Book Review: Shiver

As I read Maggie Stiefvater's Shiver, the temperature outside shrank to the single digits. So, I kept the wood stove burning and curled up under some quilts and read Shiver in one night. It was perfect.

So here's my synopsis of Shiver. Grace is obsessed with wolves. She lives in Minnesota, where (apparently) wolves are an every day sight. When she was young, she was attacked by a pack of wolves while playing in her backyard. Amazingly, one wolf stopped the pack from killing her and brought her to safety. Grace develops a love for this wolf because he hangs out around her house for the next six years, watching her from a distance. As it turns out, her wolf is actually a werewolf. Grace finally meets her wolf in human form when he changes during the late fall of her senior year of high school. Now, Grace and her werewolf, Sam, need to spend as much time together as possible before he changes back to being a wolf forever.

I loved this book. Sure, I thought that there were some holes to the story and a ton of loose ends, but there's a sequel called Linger that's coming out in July. I feel like Stiefvater has a lot to explain in the next book, and I bet she will. Reading this book reminded me of my first reading of Twilight. I know that some of you are not huge fans of the Twight series, so you may be happy to read that I felt like Shiver does a lot that Twilight does not.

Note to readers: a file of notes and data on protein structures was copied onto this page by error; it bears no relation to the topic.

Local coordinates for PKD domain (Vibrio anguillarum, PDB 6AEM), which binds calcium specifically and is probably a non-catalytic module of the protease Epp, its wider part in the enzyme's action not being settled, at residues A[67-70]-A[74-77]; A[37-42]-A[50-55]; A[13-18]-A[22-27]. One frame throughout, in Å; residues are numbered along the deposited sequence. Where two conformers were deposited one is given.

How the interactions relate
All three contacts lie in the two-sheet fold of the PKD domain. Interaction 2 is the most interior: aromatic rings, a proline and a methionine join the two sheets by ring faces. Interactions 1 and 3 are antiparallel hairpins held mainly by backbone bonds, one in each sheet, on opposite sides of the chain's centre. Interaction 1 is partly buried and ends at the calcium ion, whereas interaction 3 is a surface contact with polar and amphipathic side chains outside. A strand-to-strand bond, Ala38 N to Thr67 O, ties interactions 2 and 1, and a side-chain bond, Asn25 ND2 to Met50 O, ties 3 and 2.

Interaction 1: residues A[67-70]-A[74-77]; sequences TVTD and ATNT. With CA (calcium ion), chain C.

Here's what Shiver has over Twilight:

-Grace, the female lead, is smart and strong and capable. Not so true of Isabelle in Twilight.

-Grace has solutions and answers to problems and actually saves the male lead a million times over the course of the book, rather than him saving her.

-The book is narrated equally from the perspective of Grace and Sam (the werewolf).

-I actually liked that the book was less than 400 pages, versus the 500-800 page range of the books in the Twlight series.

-I loved the inclusion of the temperatures to start each chapter. It definitely focused my reading experience and gave me some anxiety. Nice touch.

-Both Twilight and Shiver allude to other writers. In Twilight, there are allusions to Romeo and Juliet, Wuthering Heights, and to Pride and Prejudice. For me, some of these allusions felt a little too contrived and even corny at times. Shiver, though, has turned me on to Rainer Maria Rilke. I've read some limited selections of his poetry before, but now I am ordering his entire collection. Steifvater includes lines from Rilke's poetry in a subtle, seamless way that made me want more, whereas I caught myself rolling my eyes at the allusions in Twilight.

So, I now have added Linger to my amazon wishlist. I've read the plot description and cannot wait to read the actual story. I am hooked.

**This book review counts toward my participation in the Young Adult Reading Challenge and the To Be Read 2010 Challenge. Both are worthy causes!